An injunction is a Court Order that compels a party to either carry out or refrain from a specific act. Injunctions are equitable remedies granted by the Court. A party who fails to comply with an injunction can face either a civil penalty (such as monetary sanctions) or a criminal one (imprisonment) and they can also be charged with contempt of court which could ultimately result in imprisonment.

It is possible to apply for an injunction before any damage has taken place, these are known as quia timet injunctions (from the Latin for “because he fears”). This type of injunction is designed to restrain wrongful acts which are threatened or imminent but which have not yet taken place. However, quia timet injunctions are extremely rare because they are not granted very lightly by the courts.

The case of London Borough of Islington v Elliot and Morris demonstrates the reluctance of the courts to grant quia timet injunctions. In that case tree roots from a property belonging to the Council were allegedly encroaching onto a neighbour’s property with the potential to cause severe damage. For several years, the Council took no action claiming that they would not remove the trees until it was proven that they were causing significant damage. The Claimants brought proceedings seeking damages and a quia timet injunction to force the Council to remove the trees even though no damage had yet been caused. Eventually the Council did remove the trees before the matter came to trial. As the Council had removed the trees, the only issue which the Court had to consider was which party was responsible for the cost of the legal action. The Council argued that a quia timet injunction would never have been granted and therefore they should not have to pay the Claimants’ costs.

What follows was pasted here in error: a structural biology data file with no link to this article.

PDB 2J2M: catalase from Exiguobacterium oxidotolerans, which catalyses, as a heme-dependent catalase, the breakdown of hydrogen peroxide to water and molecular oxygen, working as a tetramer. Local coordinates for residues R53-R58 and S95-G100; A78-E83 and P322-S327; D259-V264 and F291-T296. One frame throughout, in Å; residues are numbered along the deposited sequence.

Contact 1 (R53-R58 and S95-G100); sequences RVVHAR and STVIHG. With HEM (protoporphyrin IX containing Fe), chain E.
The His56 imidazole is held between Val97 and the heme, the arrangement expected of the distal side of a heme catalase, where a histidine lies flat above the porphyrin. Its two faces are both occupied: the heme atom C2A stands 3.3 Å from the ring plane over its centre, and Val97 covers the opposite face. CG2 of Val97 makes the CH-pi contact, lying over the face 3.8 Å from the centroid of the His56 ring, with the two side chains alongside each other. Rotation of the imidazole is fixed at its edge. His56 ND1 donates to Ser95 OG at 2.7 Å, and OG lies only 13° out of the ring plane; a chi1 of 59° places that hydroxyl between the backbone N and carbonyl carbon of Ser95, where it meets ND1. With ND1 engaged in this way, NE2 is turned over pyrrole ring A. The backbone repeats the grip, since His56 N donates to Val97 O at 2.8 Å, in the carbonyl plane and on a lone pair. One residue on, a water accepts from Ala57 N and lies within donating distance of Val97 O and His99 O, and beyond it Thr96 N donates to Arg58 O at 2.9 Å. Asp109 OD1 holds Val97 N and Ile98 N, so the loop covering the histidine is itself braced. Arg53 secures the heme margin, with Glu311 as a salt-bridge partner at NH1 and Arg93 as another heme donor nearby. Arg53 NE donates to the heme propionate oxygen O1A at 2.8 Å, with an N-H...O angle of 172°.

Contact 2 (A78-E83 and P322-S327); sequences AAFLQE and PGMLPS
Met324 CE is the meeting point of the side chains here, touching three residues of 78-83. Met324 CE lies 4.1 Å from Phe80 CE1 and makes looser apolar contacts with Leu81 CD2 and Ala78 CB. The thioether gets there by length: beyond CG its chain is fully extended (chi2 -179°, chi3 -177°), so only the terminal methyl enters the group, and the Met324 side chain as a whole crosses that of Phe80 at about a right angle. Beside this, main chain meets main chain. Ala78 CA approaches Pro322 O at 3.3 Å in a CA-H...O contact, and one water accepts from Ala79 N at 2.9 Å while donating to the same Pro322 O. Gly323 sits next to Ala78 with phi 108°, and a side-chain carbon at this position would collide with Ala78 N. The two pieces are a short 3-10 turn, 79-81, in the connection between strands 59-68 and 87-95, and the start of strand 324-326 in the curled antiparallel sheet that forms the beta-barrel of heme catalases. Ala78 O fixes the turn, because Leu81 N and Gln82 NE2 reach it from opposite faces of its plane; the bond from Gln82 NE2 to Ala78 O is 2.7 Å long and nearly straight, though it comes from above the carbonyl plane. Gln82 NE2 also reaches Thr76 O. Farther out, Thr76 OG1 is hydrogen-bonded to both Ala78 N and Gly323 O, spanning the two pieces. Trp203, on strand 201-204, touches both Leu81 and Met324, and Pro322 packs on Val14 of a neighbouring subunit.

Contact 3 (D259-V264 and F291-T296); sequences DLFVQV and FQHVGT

At first instance, the Court found that it would have been likely to grant the injunction had the trees still remained. However, the Court of Appeal reversed that decision and held that whether a quia timet injunction would have been granted would depend on:

if the prospect of damage was sufficiently imminent and certain; and

if the Defendant’s refusal to act to avoid it was obvious.

Despite there being considerable delay, the Council had eventually removed the trees and had done so before any damage had occurred and the Court of Appeal was therefore of the view that there was no necessity for the grant of a quia timet injunction and so the legal action had been unnecessary and costs should not be awarded to the Claimants for claiming such relief.

This case is a stark reminder that court action, particularly urgent interim relief applications, should not be launched into without careful thought and planning to avoid adverse cost penalties.

We at Blacks Solicitors can assist and advise on all types of civil claims and interim relief applications including applications for injunctions. Please contact Luke Patel on 0113 227 9316 or email him at “”.